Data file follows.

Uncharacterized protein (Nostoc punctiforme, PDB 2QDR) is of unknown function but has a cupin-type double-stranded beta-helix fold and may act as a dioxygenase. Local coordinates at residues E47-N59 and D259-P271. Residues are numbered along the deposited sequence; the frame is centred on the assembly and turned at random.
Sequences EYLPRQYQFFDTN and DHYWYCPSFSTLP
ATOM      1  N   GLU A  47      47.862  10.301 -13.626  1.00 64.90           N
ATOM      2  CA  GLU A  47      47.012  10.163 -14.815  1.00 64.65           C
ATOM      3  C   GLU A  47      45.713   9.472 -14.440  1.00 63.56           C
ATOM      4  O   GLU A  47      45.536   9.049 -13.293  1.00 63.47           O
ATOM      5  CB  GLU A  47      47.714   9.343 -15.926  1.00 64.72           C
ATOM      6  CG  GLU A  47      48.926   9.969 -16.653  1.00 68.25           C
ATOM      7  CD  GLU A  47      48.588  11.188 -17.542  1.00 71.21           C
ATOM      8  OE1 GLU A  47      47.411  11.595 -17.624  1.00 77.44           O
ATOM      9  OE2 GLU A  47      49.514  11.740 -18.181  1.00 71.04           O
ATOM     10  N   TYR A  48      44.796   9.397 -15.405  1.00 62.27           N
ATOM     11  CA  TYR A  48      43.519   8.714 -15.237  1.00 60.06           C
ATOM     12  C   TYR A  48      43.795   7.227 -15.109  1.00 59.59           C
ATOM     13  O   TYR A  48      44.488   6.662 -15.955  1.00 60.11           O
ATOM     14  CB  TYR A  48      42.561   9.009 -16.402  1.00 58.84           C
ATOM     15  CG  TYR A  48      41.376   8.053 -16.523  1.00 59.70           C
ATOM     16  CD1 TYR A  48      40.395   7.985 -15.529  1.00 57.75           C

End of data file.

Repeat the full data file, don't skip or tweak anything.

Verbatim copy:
Uncharacterized protein (Nostoc punctiforme, PDB 2QDR) is of unknown function but has a cupin-type double-stranded beta-helix fold and may act as a dioxygenase. Local coordinates at residues E47-N59 and D259-P271. Residues are numbered along the deposited sequence; the frame is centred on the assembly and turned at random.
Sequences EYLPRQYQFFDTN and DHYWYCPSFSTLP
ATOM      1  N   GLU A  47      47.862  10.301 -13.626  1.00 64.90           N
ATOM      2  CA  GLU A  47      47.012  10.163 -14.815  1.00 64.65           C
ATOM      3  C   GLU A  47      45.713   9.472 -14.440  1.00 63.56           C
ATOM      4  O   GLU A  47      45.536   9.049 -13.293  1.00 63.47           O
ATOM      5  CB  GLU A  47      47.714   9.343 -15.926  1.00 64.72           C
ATOM      6  CG  GLU A  47      48.926   9.969 -16.653  1.00 68.25           C
ATOM      7  CD  GLU A  47      48.588  11.188 -17.542  1.00 71.21           C
ATOM      8  OE1 GLU A  47      47.411  11.595 -17.624  1.00 77.44           O
ATOM      9  OE2 GLU A  47      49.514  11.740 -18.181  1.00 71.04           O
ATOM     10  N   TYR A  48      44.796   9.397 -15.405  1.00 62.27           N
ATOM     11  CA  TYR A  48      43.519   8.714 -15.237  1.00 60.06           C
ATOM     12  C   TYR A  48      43.795   7.227 -15.109  1.00 59.59           C
ATOM     13  O   TYR A  48      44.488   6.662 -15.955  1.00 60.11           O
ATOM     14  CB  TYR A  48      42.561   9.009 -16.402  1.00 58.84           C
ATOM     15  CG  TYR A  48      41.376   8.053 -16.523  1.00 59.70           C
ATOM     16  CD1 TYR A  48      40.395   7.985 -15.529  1.00 57.75           C